DIN 1451

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Category Sans-serif
Foundry Linotype GmbH, Font Shop International

DIN 1451 is a realist sans-serif typeface widely used standard typeface for traffic, administration and business applications.

It has been defined by the German standards body Deutsches Institut für Normung since 1936.


[edit] Overview

The DIN 1451 typeface is very legible and easy to reproduce. Both a medium and a narrow version are defined today; an older broad version is no longer used but may still be encountered on some very old road signs in Germany. The typeface has gained popularity due to its wide exposure and has been also used by non-governmental organisations and businesses. For graphic design and desktop publishing, FontShop offers an extended version of this typeface called FF DIN.

The origins of this typeface go back to the "IV 44" type sheet defined by the Prussian rail network in 1906 for use on its trains. A number of glyphs have changed since then, in particular "t", "6" and "9".

The article series "The history of the design of a contemporary typeface" provides more information about the origins of the typeface.

It is a widely used standard typeface for traffic, administration and business applications. In particular, DIN 1451 is the typeface commonly used on road and railway signage in Germany and a number of other countries. It was also used for many years on German car number plates, until it was replaced there in November 2000 by FE-Schrift, a font especially designed for number plates that is optimized for better tamper resistance and easier automatic character recognition.

[edit] Linotype version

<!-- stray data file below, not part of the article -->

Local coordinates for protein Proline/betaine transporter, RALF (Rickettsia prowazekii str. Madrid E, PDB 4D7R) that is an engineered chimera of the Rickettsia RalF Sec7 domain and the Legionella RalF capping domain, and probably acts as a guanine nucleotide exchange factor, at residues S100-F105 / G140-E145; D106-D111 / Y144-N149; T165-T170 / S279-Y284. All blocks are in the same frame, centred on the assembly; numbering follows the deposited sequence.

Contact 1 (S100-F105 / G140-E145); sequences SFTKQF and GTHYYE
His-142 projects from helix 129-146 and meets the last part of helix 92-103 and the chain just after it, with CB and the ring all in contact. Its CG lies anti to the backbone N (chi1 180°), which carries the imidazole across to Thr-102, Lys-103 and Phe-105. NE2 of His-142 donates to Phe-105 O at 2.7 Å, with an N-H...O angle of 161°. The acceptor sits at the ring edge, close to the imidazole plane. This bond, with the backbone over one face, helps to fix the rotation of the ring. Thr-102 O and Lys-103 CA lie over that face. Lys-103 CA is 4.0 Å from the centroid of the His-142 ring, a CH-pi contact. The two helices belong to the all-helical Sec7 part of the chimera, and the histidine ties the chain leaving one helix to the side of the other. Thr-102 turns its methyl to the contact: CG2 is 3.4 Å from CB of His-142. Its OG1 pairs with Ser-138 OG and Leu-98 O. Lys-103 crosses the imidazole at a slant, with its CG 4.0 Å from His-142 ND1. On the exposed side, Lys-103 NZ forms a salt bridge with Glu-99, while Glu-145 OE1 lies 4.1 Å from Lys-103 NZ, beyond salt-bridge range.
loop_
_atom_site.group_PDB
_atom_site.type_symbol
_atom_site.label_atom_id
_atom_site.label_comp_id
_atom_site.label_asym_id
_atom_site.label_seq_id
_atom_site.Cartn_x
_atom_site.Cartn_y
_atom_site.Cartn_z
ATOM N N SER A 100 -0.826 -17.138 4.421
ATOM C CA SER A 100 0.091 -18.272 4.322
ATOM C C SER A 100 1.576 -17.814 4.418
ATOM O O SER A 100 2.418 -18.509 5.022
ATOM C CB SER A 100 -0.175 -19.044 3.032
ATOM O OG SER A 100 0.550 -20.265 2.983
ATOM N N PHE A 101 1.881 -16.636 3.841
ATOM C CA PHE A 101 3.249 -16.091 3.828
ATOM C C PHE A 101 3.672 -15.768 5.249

It consists of DIN 1451 MittelSchrift and the consensed DIN 1451 EngSchrift fonts.

OpenType version supports ISO Adobe 2, Adobe CE, Latin Extended character sets. OpenType features include alternates.

[edit] DIN 1451 Pro W1G MittelSchrift

It is a version of DIN 1451 MittelSchrift supporting ISO Adobe 2, Adobe CE, Latin Extended, Greek, Cyrillic character sets.

[edit] DIN Next

It is a variant based on DIN 1451 Engschrift and Mittelschrift, designed by Akira Kobayashi of Linotype. Changes include fixing inconsistencies in the old fonts, rounded corners at terminals to emulate the machine cuts of the original fonts, altered terminal angles to reproduce the machine cuts of DIN 1451.

The family includes 21 fonts in 7 weights and 2 widths, with complementary italics for the widest width fonts. It supports ISO-Adobe, Adobe CE, Latin Extended character sets. OpenType features include small caps (lightest 4 weights roman fonts only), old style figures, subscript/superscript, alternates.

Alternates include:

  • Uppercase C and G with flat stroke or diagonal endings.
  • Serif and sans-serif forms of uppercase I.
  • Single-storey lowercase a.
  • Lowercase q with an upstroke at the descender end.
  • ß ligature composed by long-s and long-z.
  • 1 with base serif.
  • Rounded 6 and 9.
  • Slashed 0.
  • 7 and capital Z with horizontal strokes through their diagonals.

[edit] DIN Next Rounded

It is a rounded variant of the font family.

The family includes 4 fonts in 4 weights and 1 width, with no italics. OpenType features include old style figures, subscript/superscript, alternates.

[edit] Usage examples

The pre-1994 German number plate format (DIN-style), no longer issued but sometimes still in use.
Road sign with DIN 1451 Mittelschrift and Engschrift typefaces

[edit] Corporate branding

[edit] See also

[edit] References

The series of articles "The history of the design of a contemporary typeface" in which Albert-Jan Pool published many of his findings on the history of the typefaces of DIN 1451 is a vault of references on this subject. The series was published in the e-magazine 'Encore', issues 13-15, 17-18. These are direct links to the articles.

[edit] Further reading

  • DIN 1451-2: Schriften – Serifenlose Linear-Antiqua – Verkehrsschrift. Deutsches Institut für Normung, 1986-02.
  • Made with FontFont: FF DIN – The history of a contemporary typeface, article by Albert-Jan Pool in collaboration with Jan Middendorp, BIS Publishers, 2006.

This is an updated version of the series of articles in Encore Magazine that were published in 2004–2005.

[edit] Links

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